Potatoes from Sweet Berry Mountain Farm. Union Square Market
Potatoes from Sweet Berry Mountain Farm. Union Square Market

Maybe a better headline for this article would be this quote from the article, “solutions to a lack of availability of food don’t have to be solved with supermarkets or Walmarts—.” Either way, farmers markets are not removed from the intersections of food and justice.

There is a perception, even among some commentators here on Modern Farmer, that some farmers markets are “selling status symbols to rich people.” That’s not just anecdotal; studies, including one survey from the Oregon farmers markets, found that there is a distinct impression that farmers markets are expensive indulgences for rich people.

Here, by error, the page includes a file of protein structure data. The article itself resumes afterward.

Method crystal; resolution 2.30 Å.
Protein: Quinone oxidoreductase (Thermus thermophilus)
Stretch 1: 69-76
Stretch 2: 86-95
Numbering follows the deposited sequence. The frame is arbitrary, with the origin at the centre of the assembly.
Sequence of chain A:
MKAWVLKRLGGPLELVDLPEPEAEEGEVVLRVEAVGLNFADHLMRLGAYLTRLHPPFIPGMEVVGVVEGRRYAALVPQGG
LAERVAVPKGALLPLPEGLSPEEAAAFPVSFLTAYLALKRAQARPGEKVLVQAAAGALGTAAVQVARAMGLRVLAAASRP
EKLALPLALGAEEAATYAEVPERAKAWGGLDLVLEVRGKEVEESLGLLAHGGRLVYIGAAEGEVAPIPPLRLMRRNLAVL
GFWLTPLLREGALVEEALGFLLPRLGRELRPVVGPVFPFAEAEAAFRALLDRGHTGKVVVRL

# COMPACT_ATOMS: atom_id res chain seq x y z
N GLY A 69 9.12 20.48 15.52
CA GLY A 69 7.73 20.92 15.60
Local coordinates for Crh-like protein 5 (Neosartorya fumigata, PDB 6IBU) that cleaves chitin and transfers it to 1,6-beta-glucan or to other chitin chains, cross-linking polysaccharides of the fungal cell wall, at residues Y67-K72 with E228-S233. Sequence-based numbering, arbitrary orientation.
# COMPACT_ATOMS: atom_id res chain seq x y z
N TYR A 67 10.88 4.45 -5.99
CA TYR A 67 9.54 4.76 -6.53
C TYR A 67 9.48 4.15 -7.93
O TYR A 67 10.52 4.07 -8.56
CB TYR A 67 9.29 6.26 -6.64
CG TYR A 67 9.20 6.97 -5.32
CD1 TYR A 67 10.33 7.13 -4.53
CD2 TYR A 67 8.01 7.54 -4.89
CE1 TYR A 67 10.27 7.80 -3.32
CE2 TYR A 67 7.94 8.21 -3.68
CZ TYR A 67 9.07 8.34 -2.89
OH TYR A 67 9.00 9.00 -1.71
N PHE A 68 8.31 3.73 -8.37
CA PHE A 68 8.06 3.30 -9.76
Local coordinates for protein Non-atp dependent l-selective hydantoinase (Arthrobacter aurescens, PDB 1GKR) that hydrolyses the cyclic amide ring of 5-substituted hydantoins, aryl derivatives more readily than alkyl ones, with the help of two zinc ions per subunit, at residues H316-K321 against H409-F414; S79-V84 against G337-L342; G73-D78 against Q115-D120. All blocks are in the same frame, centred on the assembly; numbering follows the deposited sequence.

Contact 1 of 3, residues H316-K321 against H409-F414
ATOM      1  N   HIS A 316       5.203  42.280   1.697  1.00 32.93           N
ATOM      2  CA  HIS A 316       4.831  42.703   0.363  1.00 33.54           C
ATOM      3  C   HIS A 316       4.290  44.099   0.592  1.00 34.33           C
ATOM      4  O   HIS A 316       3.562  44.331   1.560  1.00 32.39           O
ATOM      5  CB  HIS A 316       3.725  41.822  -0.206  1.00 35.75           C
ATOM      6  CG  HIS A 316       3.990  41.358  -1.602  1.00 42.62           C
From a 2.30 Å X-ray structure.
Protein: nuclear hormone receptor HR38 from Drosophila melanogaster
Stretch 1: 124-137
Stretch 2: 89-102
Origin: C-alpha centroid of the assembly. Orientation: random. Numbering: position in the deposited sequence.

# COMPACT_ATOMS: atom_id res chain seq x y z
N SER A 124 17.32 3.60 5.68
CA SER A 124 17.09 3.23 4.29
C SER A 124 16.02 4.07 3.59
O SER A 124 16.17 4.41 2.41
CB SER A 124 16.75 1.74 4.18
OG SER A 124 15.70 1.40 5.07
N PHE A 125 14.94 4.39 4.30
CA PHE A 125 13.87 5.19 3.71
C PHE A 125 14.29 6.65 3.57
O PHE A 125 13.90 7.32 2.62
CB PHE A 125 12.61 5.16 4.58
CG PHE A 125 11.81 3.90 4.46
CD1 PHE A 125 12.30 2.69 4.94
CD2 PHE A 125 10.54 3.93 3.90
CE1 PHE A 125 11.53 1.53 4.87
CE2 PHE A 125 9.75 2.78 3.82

But there are also studies, including one new one from Michigan State University, that suggest otherwise. This new study, published in Applied Geography, took a look at Flint, Michigan, a city known for basically anything except as a home for rich people. In 2013, Flint’s farmers market moved from the suburbs to the city center, and researchers at Michigan State have been looking into the effect of that move.

Read on at Modern Farmer.


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